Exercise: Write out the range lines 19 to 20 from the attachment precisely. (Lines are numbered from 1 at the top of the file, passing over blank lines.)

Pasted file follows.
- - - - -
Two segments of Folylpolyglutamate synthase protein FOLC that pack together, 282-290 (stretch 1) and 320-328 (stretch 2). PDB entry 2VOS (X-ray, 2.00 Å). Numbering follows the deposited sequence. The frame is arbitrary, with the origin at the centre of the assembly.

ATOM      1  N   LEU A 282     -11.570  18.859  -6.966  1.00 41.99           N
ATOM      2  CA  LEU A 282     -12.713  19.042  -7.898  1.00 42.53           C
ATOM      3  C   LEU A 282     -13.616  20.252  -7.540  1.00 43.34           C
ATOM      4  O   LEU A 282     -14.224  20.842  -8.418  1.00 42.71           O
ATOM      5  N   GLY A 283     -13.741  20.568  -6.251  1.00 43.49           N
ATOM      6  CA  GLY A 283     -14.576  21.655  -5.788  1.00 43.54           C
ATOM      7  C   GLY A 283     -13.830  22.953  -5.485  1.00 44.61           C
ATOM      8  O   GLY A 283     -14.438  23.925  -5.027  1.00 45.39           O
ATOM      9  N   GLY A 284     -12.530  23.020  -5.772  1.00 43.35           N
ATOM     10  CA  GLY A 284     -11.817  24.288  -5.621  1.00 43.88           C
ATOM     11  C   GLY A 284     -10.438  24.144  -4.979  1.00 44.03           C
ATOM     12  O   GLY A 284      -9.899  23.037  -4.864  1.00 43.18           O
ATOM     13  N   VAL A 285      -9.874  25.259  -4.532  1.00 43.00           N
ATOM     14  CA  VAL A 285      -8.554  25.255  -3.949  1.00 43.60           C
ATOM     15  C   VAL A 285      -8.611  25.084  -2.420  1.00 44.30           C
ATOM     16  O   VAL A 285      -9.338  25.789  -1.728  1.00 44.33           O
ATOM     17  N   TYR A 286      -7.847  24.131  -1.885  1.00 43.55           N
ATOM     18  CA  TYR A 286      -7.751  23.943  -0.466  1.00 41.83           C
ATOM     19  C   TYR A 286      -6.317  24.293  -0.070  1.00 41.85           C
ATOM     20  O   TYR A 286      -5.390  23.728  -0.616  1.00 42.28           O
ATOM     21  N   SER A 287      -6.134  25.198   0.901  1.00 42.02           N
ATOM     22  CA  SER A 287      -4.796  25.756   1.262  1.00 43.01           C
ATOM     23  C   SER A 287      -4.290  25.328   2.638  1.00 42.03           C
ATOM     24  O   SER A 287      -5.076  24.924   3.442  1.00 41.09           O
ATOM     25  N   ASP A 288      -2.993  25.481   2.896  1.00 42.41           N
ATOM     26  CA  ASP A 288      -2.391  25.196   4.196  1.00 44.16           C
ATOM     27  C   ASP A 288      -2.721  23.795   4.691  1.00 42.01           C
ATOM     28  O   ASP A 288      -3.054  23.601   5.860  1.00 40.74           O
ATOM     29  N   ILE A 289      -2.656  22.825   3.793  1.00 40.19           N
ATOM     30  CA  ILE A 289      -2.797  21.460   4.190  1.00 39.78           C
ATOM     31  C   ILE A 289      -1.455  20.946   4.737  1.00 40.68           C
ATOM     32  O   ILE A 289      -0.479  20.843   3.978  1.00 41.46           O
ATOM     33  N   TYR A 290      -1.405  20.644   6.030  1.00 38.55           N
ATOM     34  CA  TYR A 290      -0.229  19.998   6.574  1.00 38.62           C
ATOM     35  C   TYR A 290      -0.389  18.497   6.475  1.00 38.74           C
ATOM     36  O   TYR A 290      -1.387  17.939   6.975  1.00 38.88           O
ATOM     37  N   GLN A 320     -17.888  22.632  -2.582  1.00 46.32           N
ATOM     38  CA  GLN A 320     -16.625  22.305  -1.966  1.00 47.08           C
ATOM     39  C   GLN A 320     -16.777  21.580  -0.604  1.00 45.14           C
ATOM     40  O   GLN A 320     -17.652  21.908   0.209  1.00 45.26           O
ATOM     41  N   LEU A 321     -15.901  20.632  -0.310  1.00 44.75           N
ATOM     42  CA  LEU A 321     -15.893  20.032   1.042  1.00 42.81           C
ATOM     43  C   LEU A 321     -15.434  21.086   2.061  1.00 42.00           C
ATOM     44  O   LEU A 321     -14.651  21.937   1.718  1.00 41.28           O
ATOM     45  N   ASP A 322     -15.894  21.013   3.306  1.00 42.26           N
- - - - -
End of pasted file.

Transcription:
ATOM     18  CA  TYR A 286      -7.751  23.943  -0.466  1.00 41.83           C
ATOM     19  C   TYR A 286      -6.317  24.293  -0.070  1.00 41.85           C